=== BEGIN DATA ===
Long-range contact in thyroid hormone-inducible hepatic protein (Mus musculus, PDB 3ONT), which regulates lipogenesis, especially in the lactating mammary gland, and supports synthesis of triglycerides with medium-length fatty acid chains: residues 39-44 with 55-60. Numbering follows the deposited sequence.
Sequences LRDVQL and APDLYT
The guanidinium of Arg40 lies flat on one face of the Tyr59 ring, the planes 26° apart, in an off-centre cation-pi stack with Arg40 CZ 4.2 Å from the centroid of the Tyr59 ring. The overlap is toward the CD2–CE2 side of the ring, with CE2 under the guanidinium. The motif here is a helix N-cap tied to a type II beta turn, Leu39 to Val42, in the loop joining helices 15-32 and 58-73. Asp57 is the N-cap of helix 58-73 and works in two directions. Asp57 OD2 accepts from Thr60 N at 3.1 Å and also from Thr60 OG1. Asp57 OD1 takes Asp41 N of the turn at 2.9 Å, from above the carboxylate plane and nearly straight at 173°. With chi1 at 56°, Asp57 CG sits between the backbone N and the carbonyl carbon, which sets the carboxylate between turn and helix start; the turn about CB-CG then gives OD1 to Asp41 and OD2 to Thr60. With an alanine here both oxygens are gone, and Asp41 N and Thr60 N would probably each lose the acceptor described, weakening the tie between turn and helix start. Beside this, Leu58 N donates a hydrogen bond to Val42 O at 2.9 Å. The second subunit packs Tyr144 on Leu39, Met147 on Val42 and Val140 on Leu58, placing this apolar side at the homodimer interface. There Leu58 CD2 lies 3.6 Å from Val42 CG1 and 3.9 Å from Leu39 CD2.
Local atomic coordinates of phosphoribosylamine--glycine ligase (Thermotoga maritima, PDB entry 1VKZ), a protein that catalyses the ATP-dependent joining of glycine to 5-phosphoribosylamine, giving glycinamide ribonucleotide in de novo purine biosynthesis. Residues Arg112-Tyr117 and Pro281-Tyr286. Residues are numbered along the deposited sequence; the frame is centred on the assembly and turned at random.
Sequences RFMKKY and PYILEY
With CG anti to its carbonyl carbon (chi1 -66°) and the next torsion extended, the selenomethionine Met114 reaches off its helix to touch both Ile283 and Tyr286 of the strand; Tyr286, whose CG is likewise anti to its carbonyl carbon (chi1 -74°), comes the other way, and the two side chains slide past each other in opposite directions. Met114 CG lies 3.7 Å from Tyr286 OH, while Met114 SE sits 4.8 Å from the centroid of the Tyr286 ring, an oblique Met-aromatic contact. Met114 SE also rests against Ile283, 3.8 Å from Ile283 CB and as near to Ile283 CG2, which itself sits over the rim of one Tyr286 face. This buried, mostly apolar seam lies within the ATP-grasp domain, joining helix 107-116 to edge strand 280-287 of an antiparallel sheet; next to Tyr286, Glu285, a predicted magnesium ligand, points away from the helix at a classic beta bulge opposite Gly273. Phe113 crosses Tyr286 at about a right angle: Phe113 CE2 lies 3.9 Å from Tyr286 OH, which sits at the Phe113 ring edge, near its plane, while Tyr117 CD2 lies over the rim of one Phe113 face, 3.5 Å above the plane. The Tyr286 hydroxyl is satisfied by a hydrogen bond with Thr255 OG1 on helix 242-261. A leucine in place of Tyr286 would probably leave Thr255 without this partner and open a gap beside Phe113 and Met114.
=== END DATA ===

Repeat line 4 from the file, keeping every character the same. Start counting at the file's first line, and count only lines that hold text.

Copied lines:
Local atomic coordinates of phosphoribosylamine--glycine ligase (Thermotoga maritima, PDB entry 1VKZ), a protein that catalyses the ATP-dependent joining of glycine to 5-phosphoribosylamine, giving glycinamide ribonucleotide in de novo purine biosynthesis. Residues Arg112-Tyr117 and Pro281-Tyr286. Residues are numbered along the deposited sequence; the frame is centred on the assembly and turned at random.